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10 steps to better subject lines

1 December 2014
by Adam Oldfield

Interesting subject lines are to email what a ‘private and confidential’ stamped envelope is to direct mail. They’re used to build suspense so that the contact has opened and engaged before they realise it.

Countless studies have been done to tell you what you should and shouldn’t do within your subject lines, all with contradicting views and evidence. As a leader in the field of email marketing automation, we have devised our 10-step-plan to make sure you never put a foot wrong.

Step #1

Be it for better or for worse, email is a very different medium of communication to direct mail. Not least, because it eliminates the fear of the contents ending up in the wrong hands in the same way as DM. This means you can include some detail of what the user will find when they open. Do this wisely and it could just score you some extra opens.

Step #2

It’s swings and roundabouts because the lack of fear of it falling into the wrong hands is counteracted by the layers of spam detectors and junk folders you have to get through just to make sure you have a chance to speak to the right people. Always keep this in mind and tread carefully because deliverability is key.

Step #3

On a similar note, make sure that the subject line is absolutely relevant to the content within the email. Not only does this improve the deliverability and make the email more likely to be seen, it also builds your reputation with the contact as honest and reliable.


Suspense-building subject lines work extremely well in our experience, but again, make sure it’s relevant to the content within the email, or people will learn not to trust you, not to mention a low click through rate, which is the ultimate goal. Remember, you only want to speak to people who would potentially buy your service or product. Everyone else is deadweight so don’t try too hard to impress by pretending to be something you’re not.

Step #5

Your prospects are busy people. Who isn’t these days? They don’t have time for something that doesn’t clearly offer a direct benefit to them. Tell them why they should open. If you’re selling a specific product or service, tell them the main benefit it will bring. If it’s more generic, such as a cross-product sale, tell them what they could save, or better yet, what they could gain extra using the money they’ve saved. Paint them a picture so they can see it for themselves.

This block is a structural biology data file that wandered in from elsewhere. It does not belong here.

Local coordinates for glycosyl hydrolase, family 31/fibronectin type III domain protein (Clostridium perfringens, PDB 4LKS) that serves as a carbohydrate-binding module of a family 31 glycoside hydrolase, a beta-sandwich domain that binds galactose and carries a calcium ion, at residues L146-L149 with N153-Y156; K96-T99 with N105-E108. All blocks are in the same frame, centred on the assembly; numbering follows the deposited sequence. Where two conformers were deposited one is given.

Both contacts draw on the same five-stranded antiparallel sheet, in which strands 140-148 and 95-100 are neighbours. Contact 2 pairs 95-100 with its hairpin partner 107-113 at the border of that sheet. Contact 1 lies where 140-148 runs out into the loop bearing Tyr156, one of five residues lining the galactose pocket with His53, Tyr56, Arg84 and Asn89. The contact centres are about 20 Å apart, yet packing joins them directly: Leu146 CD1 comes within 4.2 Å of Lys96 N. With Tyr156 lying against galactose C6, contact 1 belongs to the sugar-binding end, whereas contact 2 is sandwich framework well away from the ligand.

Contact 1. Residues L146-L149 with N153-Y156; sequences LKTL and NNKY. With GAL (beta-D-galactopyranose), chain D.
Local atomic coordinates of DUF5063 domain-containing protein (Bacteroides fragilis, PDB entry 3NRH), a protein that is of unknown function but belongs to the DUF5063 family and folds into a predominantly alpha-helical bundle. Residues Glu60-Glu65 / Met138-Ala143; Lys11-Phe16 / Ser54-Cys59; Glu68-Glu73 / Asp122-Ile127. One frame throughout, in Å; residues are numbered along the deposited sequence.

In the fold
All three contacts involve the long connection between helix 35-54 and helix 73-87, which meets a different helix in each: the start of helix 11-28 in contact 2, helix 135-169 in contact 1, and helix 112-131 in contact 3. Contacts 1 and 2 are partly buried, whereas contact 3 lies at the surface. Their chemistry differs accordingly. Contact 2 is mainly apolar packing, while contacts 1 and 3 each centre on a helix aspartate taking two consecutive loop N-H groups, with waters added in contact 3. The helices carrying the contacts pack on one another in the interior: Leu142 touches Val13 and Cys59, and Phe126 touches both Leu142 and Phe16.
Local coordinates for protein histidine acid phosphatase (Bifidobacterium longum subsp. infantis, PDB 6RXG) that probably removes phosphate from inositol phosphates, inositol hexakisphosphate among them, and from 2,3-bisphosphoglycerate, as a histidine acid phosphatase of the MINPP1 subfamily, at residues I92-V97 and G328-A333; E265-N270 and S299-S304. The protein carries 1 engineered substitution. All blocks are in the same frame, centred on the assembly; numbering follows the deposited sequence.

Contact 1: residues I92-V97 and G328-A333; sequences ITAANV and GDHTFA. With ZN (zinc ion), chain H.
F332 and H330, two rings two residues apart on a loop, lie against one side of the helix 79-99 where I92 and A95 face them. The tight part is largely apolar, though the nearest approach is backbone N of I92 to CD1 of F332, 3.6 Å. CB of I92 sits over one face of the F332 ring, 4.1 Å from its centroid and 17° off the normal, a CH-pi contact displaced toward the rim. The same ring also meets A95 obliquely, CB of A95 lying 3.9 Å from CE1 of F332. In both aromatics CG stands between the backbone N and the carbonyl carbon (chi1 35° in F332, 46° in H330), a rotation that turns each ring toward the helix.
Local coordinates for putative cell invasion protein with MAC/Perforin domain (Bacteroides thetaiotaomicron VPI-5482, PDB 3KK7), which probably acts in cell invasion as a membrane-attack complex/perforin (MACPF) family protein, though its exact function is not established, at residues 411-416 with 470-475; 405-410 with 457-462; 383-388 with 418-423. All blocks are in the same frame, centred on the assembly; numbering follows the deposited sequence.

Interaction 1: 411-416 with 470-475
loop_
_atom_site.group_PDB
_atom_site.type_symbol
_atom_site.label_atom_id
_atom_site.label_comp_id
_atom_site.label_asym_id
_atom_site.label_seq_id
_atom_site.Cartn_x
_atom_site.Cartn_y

Step #6

If you’ve had a relationship with the contact in the past, particularly as a supplier, make sure they know about it. They’re much more likely to open your email and go on to engage further. It’s a free shot, so take it.

Step #7

In this day and age of technology, people have grown wise to the use of their names to grab their attention, but personalisation doesn’t just mean names. People tend to be much more responsive to other types, such as the City in which they live or their job title. Even though it’s all information that is easily captured, people are surprised that you know it about them, and where it’s relevant, it can help them see the benefit of what you’re offering more easily.

Step #8

Make sure you get step 7 right! We’ve all been the unfortunate recipient of an email not intended for us. Not only does it frustrate the reader, it will devalue all of the hard work put in to building your relationship with that contact. They like to think that the emails you send them are made for them and them alone, sending an email to the wrong person only highlights the fact that they’re not.

Step #9

If (heaven forbid) you make a fatal flaw and someone receives the wrong personalisation in their subject line, make sure you own up and apologise, as soon as physically possible. It may just be able to rebuild your reputation.

Step #10

We all know there are certain words that we should be avoiding, such as ‘free’, ‘save’ and ‘urgent’. But there are some other words, which show a significant drop in open rates that you maybe would expect, such as ‘help’ and ‘reminder’.

Photo of Adam Oldfield
Adam Oldfield
Managing Director & Founder

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